If you would like to see more photos from our collection of around the Shire of Eltham in the 80s then make sure to drop into Eltham Library throughout June and check out the display. We welcome any feedback especially in helping identify some of the people.
Eltham Senior Citizens’ Centre, Library Place, Eltham
Our March meeting each year is the Annual General Meeting, which includes the presentation of annual reports and the election of office bearers for the coming year. The official notification of the Annual General Meeting and the agenda is contained on pages 6 and 7 of the March Newsletter, Issue #221. Copies are available by request from firstname.lastname@example.org.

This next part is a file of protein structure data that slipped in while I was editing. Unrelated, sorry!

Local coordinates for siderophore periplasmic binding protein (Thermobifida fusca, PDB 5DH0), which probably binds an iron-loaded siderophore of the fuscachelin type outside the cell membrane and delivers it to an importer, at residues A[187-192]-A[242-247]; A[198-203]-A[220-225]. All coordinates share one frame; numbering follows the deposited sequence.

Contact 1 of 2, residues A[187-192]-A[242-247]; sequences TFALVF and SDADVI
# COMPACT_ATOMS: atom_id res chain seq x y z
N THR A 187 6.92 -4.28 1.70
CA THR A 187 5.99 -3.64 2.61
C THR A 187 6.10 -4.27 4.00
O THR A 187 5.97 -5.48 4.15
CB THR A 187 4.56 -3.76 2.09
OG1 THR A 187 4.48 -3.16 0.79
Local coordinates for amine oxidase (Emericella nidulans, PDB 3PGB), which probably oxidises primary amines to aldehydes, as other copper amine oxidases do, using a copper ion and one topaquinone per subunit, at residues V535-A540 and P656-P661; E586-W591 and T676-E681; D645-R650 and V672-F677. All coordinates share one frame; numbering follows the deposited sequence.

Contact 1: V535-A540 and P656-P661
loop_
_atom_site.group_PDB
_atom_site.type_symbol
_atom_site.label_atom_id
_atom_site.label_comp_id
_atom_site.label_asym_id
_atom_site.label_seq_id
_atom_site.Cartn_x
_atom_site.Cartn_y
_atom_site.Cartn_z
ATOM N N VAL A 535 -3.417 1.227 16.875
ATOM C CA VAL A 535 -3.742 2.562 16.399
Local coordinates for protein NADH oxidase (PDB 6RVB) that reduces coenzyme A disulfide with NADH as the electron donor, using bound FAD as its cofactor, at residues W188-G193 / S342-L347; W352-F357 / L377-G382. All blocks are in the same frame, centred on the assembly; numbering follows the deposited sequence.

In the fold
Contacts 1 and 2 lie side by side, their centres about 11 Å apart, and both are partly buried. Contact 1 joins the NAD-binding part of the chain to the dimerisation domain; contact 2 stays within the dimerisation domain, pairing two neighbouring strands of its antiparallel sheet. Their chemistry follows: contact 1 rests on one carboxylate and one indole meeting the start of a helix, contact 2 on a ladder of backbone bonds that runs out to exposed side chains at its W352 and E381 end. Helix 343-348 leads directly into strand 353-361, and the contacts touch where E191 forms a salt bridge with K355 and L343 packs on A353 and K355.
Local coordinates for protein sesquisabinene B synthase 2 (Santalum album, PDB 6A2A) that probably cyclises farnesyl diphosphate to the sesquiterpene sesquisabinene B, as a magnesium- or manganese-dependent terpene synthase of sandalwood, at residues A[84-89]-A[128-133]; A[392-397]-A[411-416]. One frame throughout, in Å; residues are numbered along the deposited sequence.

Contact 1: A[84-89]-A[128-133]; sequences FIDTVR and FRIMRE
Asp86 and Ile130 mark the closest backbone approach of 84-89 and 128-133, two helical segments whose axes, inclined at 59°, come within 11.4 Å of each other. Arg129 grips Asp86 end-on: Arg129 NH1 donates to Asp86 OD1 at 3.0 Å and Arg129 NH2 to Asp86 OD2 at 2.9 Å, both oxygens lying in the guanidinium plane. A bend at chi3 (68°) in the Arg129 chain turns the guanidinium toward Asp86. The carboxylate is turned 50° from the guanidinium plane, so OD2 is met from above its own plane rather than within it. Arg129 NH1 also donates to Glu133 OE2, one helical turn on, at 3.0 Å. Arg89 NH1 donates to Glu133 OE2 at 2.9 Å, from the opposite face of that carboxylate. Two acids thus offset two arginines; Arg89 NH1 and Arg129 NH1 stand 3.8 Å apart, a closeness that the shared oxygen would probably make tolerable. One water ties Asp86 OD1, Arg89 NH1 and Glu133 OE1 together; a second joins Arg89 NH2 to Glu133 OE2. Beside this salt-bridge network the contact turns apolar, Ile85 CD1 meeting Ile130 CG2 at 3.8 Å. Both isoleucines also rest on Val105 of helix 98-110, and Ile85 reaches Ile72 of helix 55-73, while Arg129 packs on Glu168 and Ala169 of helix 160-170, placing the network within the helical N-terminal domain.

At this meeting Jim Connor will speak about ‘World War 1 – Eltham Connections’. He will look at the lives of some people with connections to the former Shire of Eltham who contributed to this war effort, either as soldiers, nurses or in other roles.
As many young men from our area lost their lives during this conflict it is considered to be a relevant topic given the increasing interest in this war and being close to ANZAC Day, 25th April 2015; one hundred years from the landing of Australian forces at Gallipoli.
As at all of our meetings, new members and visitors are most welcome.
Our Society encourages interest in and the sharing of stories about the local history of the Eltham district in Victoria, Australia